monly  used to allow data to be received from another process on
	      an event-driven basis, so that  the  receiver  can  continue  to
	      interact	with the user or with other channels while waiting for
	      the data to arrive.  If an application invokes chan gets or chan
	      read  on	a  blocking channel when there is no input data avail‐
	      able, the process will block; until the input data  arrives,  it
	      will  not	 be able to service other events, so it will appear to
	      the user to “freeze up”.	With chan event, the process can  tell
	      when data is present and only invoke chan gets or chan read when
	      they will not block.

	      A channel is considered to be readable if there is  unread  data
	      available	 on  the underlying device.  A channel is also consid‐
	      ered to be readable if there is unread data in an input  buffer,
	      except in the special case where the most recent attempt to read
	      from the channel was a chan gets call that could not find a com‐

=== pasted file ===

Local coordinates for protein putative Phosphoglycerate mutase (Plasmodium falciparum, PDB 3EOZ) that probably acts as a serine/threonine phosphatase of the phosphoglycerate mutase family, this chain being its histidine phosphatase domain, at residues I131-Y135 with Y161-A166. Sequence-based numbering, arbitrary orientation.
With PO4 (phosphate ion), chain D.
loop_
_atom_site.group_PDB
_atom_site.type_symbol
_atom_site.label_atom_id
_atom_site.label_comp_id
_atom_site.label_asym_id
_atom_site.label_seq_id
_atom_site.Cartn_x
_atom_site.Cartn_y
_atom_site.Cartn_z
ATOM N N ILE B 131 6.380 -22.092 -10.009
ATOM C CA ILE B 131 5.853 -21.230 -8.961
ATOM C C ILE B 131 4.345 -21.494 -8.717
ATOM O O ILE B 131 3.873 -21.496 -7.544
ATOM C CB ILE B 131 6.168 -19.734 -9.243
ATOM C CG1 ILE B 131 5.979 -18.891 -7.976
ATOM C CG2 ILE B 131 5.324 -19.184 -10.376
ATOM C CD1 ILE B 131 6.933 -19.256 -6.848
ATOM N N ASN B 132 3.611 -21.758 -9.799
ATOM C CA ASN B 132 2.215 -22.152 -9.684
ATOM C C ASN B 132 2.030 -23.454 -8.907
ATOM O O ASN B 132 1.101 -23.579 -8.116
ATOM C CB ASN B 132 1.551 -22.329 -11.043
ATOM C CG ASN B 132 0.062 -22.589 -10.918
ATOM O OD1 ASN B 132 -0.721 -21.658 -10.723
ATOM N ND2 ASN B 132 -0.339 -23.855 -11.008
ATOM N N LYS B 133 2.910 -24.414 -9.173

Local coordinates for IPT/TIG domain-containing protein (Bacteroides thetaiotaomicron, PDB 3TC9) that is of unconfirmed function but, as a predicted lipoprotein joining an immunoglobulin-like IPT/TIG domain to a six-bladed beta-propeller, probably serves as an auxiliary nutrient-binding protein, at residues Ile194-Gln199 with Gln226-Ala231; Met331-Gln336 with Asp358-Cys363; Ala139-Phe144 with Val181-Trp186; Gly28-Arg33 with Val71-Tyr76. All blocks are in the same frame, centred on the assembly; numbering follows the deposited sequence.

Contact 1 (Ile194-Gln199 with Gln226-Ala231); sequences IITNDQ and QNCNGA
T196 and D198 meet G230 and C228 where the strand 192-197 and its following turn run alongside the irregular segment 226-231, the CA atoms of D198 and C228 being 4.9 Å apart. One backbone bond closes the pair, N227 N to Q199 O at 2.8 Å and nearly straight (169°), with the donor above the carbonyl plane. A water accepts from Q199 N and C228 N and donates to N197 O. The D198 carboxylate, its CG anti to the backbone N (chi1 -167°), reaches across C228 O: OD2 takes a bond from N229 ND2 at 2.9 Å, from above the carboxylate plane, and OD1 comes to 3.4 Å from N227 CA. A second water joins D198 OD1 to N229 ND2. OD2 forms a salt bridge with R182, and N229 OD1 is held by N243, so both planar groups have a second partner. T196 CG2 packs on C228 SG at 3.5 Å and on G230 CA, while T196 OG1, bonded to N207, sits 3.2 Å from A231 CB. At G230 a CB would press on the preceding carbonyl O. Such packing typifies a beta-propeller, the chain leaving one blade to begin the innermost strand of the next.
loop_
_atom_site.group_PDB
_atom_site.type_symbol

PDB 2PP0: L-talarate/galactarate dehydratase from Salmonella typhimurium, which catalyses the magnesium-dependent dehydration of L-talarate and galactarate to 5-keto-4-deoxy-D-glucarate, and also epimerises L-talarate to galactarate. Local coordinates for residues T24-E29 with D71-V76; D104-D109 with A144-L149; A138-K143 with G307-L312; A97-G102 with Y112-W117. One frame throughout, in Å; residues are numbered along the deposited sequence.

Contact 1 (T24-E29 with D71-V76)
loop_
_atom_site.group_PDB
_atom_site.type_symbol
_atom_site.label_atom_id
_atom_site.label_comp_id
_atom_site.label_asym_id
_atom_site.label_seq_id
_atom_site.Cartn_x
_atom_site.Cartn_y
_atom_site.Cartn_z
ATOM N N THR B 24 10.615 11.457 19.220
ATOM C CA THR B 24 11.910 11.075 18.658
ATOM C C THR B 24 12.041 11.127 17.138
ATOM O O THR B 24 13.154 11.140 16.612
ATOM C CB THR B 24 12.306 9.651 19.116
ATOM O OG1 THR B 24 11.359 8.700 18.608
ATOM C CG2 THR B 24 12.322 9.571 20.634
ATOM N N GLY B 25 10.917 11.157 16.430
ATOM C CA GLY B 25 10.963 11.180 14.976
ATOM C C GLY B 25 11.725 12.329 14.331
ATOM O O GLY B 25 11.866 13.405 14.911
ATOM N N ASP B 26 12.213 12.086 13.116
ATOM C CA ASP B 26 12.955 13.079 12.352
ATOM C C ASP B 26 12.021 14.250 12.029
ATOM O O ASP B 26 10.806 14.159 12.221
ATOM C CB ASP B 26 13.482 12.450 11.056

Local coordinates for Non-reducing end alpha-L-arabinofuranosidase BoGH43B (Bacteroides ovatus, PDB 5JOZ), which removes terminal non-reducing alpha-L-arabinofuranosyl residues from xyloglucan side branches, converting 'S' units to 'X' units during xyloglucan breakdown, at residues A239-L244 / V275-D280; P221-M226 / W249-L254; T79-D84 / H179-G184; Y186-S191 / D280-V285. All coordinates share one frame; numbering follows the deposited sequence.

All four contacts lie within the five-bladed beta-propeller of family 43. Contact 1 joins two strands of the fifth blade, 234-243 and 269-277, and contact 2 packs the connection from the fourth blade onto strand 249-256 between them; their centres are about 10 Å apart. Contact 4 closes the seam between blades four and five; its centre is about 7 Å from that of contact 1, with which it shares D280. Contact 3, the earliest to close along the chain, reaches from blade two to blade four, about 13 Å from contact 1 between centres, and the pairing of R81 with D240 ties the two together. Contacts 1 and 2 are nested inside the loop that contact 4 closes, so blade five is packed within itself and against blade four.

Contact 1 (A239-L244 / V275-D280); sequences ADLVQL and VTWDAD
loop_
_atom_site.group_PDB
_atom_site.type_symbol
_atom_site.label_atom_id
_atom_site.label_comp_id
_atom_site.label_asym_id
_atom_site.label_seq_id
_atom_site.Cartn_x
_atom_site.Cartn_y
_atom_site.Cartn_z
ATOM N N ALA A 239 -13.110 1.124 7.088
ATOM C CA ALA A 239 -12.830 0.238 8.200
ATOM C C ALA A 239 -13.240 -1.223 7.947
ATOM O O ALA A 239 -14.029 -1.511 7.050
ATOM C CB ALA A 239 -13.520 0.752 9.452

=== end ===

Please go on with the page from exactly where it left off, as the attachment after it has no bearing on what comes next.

plete  line  in the input buffer.	 This feature allows a file to
	      be read a line at a time in non-blocking mode using  events.   A
	      channel  is  also considered to be readable if an end of file or
	      error condition is present on the underlying file or device.  It
	      is important for script to check for these conditions and handle
	      them appropriately; for example, if there is  no	special	 check
	      for  end	of file, an infinite loop may occur where script reads
	      no data, returns, and is immediately invoked again.

	      A channel is considered to be writable if at least one  byte  of
	      data  can	 be  written  to the underlying file or device without
	      blocking, or if an error condition is present on the  underlying
	      file or device.  Note that client sockets opened in asynchronous
	      mode become writable when they become connected or if  the  con‐
	      nection fails.

	      Event-driven  I/O	 works best for channels that have been placed
	      into non-blocking mode with  the	chan  configure	 command.   In
	      blocking mode, a chan puts command may block if you give it more
	      data than the underlying file or device can accept, and  a  chan